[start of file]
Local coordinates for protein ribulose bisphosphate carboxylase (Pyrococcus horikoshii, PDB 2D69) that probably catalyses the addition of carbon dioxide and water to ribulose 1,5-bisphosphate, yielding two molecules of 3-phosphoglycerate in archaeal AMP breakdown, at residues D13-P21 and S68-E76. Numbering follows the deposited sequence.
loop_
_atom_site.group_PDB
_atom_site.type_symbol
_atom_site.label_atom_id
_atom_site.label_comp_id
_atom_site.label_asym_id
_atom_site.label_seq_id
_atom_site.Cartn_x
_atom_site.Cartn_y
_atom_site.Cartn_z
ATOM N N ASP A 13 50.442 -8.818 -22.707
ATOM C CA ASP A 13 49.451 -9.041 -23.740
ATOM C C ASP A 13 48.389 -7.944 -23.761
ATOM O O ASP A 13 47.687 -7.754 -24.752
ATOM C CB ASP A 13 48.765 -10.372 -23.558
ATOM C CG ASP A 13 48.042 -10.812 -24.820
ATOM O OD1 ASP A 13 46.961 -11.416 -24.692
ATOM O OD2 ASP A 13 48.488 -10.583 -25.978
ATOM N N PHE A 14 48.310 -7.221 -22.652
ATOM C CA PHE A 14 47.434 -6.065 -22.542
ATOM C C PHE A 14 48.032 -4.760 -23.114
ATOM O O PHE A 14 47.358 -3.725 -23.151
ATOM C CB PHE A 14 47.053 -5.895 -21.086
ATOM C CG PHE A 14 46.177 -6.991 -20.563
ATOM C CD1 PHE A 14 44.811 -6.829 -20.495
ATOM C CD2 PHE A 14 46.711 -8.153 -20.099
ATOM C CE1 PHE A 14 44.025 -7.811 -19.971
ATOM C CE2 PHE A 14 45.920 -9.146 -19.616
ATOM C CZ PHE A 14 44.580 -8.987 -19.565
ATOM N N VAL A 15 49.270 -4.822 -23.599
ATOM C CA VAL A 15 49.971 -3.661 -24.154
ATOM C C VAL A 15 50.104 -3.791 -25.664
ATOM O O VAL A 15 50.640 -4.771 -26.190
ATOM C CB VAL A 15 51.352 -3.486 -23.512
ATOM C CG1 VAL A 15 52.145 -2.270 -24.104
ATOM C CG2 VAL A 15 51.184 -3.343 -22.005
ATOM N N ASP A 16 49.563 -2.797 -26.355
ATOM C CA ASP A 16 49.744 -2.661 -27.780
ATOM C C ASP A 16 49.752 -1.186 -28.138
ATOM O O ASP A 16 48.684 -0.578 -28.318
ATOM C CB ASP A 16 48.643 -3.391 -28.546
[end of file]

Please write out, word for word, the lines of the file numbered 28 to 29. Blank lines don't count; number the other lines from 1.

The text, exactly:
ATOM C CE1 PHE A 14 44.025 -7.811 -19.971
ATOM C CE2 PHE A 14 45.920 -9.146 -19.616